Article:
by John Bradford
It isn’t only non-pet owners who can be put off by irresponsible pet owner behavior.
According to a multifamily survey conducted by PetScreening and J. Turner Research of nearly 23,000 apartment residents, more than half of respondents support the idea that irresponsible pet owners should be charged more in pet-related fees.
Pet owners are liable for any damage or harm caused by their pets. And while there are multiple offenses that can land an irresponsible pet owner in hot water, a few commonly prevalent misdeeds — including excessive barking, off-leash pets and pet waste — are generally easier to pinpoint and penalize the culprit for.
But how do you keep track of these irresponsible owners and what types of fees or penalties can be assessed for the bad behavior that can be off-putting to fellow residents?
While onsite teams should not go around accusing pet owners of irresponsible behavior and imposing random penalties, they can certainly keep an eye out for signs of bad pet owner behavior, such as increased complaints of barking or pet waste that hasn’t been picked up.
Including specific rules in the rental agreement is a good place to start when trying to curb irresponsible owner behavior. It’s best to include a comprehensive pet agreement within the lease that clearly discloses the rules and penalties clearly, ensuring that you’re covered all around.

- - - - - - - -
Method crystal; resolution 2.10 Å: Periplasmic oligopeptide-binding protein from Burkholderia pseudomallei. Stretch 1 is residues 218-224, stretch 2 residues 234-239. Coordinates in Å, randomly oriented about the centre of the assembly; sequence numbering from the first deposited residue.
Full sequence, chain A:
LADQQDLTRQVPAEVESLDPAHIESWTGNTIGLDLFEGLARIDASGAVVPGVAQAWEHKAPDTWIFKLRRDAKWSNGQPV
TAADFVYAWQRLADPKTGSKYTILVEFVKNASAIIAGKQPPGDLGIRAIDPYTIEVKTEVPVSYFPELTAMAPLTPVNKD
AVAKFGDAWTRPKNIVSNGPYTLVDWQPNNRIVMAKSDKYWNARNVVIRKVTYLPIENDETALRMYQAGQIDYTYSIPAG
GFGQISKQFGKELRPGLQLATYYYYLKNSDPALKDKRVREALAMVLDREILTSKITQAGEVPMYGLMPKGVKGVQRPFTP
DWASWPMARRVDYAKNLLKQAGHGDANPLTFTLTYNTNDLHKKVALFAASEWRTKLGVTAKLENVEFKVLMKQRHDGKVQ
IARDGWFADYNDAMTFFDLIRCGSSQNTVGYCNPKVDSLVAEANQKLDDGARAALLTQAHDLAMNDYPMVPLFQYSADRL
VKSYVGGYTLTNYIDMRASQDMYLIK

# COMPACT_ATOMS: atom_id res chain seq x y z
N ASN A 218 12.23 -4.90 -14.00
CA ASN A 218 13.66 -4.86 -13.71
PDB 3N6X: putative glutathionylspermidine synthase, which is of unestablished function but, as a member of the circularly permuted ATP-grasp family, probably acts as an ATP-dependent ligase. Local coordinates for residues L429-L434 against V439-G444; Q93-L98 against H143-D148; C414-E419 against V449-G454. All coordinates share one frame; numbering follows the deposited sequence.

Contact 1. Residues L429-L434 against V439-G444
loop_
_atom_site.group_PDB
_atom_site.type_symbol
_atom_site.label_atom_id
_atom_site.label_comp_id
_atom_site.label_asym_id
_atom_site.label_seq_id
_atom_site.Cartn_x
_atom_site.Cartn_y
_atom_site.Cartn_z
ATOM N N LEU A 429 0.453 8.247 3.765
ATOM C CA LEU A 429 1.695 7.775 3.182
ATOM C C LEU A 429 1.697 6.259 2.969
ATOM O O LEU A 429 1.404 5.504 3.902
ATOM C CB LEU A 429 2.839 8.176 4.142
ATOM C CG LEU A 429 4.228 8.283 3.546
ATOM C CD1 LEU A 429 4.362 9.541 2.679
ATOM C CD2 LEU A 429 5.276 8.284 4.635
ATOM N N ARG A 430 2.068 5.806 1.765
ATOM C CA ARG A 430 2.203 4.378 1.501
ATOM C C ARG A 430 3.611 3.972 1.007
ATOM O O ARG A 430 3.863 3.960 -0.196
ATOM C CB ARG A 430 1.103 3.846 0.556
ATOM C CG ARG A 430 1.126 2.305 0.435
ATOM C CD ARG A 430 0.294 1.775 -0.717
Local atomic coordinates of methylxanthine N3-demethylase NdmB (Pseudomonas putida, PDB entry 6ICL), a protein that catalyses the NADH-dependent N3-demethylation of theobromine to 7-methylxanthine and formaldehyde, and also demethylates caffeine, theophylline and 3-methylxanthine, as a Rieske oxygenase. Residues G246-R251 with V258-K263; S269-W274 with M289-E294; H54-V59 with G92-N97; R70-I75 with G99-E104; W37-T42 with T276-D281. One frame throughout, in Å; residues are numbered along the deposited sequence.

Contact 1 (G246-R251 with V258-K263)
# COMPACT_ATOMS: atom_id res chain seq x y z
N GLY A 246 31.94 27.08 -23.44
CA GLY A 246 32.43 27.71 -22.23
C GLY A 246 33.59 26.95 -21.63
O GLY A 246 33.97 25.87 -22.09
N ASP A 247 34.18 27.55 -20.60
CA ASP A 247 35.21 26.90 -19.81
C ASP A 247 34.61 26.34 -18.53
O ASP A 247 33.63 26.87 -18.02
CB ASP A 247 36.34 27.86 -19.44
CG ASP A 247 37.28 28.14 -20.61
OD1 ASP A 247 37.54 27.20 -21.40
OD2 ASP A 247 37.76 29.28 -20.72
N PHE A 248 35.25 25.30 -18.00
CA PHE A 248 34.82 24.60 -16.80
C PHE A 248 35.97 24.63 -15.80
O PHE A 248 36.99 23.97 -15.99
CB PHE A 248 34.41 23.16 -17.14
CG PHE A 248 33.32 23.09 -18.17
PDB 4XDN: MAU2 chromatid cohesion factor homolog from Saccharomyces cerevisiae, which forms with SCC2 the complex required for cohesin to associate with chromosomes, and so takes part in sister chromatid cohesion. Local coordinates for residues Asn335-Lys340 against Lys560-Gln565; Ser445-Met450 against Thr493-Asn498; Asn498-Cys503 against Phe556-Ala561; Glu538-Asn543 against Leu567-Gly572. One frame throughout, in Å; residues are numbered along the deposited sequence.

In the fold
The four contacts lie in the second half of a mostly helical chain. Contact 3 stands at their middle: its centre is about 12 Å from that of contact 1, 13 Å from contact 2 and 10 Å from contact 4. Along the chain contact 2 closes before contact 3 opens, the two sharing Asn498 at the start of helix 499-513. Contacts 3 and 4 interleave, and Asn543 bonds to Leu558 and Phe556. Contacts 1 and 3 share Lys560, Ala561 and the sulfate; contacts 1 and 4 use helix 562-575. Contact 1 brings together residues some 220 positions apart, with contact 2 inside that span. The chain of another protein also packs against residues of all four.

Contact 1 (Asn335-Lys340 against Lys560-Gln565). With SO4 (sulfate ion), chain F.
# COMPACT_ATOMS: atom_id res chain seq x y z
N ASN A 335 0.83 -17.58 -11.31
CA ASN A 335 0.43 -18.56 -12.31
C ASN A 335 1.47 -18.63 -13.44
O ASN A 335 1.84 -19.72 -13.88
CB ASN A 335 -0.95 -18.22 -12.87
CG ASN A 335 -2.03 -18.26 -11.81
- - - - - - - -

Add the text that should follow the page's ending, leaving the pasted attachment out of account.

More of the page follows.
When a pet-owning resident is signing the lease agreement, highlight the appropriate sections referring to pet policies and the owner’s responsibilities, along with the protocol to be followed should any rules or regulations be broken. Consider having non-pet owners acknowledge the pet policies, as well, so they are formally aware of the rules if they acquire a pet or have visiting pets. Since many leases are signed electronically there is a high probability that the lease language is never actually read by your future resident. Utilizing an additional layer of liability protection such as a digital pet policy and pet screening process is becoming an industry standard.
Furthermore, create a policy that requires pet owning residents to purchase renter’s liability insurance to cover expenses like property damage that occurs due to irresponsible behavior.
Make screening and registration of all pets an initial part of the move-in process. Consider gathering a DNA sample of all pets to make sure locating any offending owners is a simple task. For instance, should a pet owner repeatedly neglect to pick up their pet’s waste, a doggie DNA service can trace the pet waste to the guilty party.
If offenses occur regularly, financial penalties can be imposed. In certain instances, high-cost fees should be assessed to help deter future rebels from repeating such behavior. If a pet owner is caught once for not picking up waste, give them a written warning, and if it happens a second time, impose a nominal fine. A third offense would require a steeper fine and anything beyond that may result in an eviction.
While they may not be as hefty, the same formula can be applied to excessive barking and off-leash pets. Everybody gets a written warning for any initial offense, and fees gradually increase with the second and third offenses. After that, eviction is a possible course of action.
Certain states have what’s known as an ‘irresponsible dog owner law’ intended to identify and penalize chronically irresponsible dog owners, and by creating this as a community policy per your lease agreement, all residents will be aware of the consequences associated with bad pet owner behavior.
By taking the time to craft the appropriate policies to best make communities both pet-friendly and pet-responsible, operators ensure a safe, healthy and happy community for all residents, pet owners or not.